Living in a predation matrix: Studies on fish and their prey in a Baltic Sea coastal area
2012 (English)Doctoral thesis, comprehensive summary (Other academic)
This thesis was written within the framework of a biomanipulation project where young-of-the-year (YOY) pikeperch (Sander lucioperca) were stocked to a Baltic Sea bay to improve water quality through a top-down trophic cascade. The aim of my doctorial studies was however focused on a broader ecological question, namely predation (the main driving force in a biomanipulation). Hence, this thesis consists of four papers where we study the interactions between predator and prey using fish and zooplankton and how these interactions can be measured.
In paper I we evaluated the performance of different diet analysis methods by individual based modelling and found that when having a nutritional gain perspective, mass based methods described diets best. Paper II investigated how the explorative, foraging and anti-predator behaviour of the YOY pikeperch used for stocking were affected by their rearing environment (pond vs. tank rearing). The more complex and varied environment in the semi-natural ponds seemed to promote a more flexible and active behaviour, better equipping young fish for survival in the wild. For paper III we studied the diel vertical migration in the six copepodite stages of the zooplankton Acartia spp. and Eurytemora affinis in relation to fish biomass, phytoplankton abundance and temperature. Both species migrated and in addition showed increased migration range with size within species, indicating evasion from visual predators. Paper IV addressed the movement of littoral Eurasian perch (Perca fluviatilis) via stable isotope signatures (13C and 15N) and body condition. We found clear indications of sedentarity and intra-habitat dietary differences. Interactions between predators and prey are complex and affected by both physiological and environmental characteristics as well as behavioural traits. The results in this thesis suggest that different species and even different life stages pursue different strategies to survive.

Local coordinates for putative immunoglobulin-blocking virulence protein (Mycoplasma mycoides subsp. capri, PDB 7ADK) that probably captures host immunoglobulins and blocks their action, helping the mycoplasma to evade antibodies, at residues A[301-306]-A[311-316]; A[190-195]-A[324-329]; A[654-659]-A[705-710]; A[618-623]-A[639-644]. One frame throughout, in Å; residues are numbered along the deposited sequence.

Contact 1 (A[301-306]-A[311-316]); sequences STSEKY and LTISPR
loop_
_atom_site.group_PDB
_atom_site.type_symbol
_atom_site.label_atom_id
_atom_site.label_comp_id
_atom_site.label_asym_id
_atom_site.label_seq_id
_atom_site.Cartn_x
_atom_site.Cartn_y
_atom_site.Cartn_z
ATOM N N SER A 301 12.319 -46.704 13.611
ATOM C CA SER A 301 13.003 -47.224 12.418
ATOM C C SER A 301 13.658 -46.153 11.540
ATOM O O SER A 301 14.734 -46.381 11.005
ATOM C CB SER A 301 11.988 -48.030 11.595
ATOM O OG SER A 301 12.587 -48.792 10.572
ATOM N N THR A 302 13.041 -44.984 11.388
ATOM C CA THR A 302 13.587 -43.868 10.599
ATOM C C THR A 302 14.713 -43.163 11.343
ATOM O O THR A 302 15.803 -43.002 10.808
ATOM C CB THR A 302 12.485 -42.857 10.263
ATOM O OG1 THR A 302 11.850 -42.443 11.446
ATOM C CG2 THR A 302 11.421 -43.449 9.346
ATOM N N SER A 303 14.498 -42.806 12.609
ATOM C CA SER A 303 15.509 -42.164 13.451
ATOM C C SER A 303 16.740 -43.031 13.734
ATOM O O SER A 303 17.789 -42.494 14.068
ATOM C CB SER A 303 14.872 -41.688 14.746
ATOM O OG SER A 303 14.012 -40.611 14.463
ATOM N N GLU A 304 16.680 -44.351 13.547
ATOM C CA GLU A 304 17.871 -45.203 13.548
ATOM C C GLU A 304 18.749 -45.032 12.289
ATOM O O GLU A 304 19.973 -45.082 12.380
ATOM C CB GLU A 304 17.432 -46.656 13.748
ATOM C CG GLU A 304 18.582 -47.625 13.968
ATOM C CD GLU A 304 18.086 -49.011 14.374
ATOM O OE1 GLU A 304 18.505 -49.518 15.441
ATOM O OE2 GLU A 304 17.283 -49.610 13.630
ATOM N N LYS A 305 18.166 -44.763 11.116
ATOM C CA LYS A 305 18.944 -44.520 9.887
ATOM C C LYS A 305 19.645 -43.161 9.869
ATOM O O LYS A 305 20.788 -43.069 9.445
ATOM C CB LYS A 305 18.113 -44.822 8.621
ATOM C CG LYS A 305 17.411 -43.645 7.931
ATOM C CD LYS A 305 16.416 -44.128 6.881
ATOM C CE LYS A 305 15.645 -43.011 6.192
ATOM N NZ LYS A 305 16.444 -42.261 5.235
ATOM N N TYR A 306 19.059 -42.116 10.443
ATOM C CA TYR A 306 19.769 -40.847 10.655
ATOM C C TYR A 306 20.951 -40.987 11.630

Place, publisher, year, edition, pages
Stockholm: Department of Systems Ecology, Stockholm University , 2012. , 32 p.
diet analysis methods, Sander lucioperca, behaviour, rearing environment, diel vertical migration, Acartia spp., Eurytemora affinis, Perca fluviatilis, stable isotopes, body condition, sedentarity
Research subject Marine Ecology
IdentifiersURN: urn:nbn:se:su:diva-75238ISBN: 978-91-7447-508-1OAI: oai:DiVA.org:su-75238DiVA: diva2:515330
2012-06-01, De Geersalen, Geovetenskapens hus, Svante Arrhenius väg 14, Stockholm, 08:30 (English)
Lehtonen, Hannu, Professor
Hansson, Sture, Professor
At the time of doctoral defense, the following papers were unpublished and had a status as follows: Paper 1: Submitted. Paper 2: In press. Paper 4: Submitted.2012-05-102012-04-122012-06-15Bibliographically approved
List of papers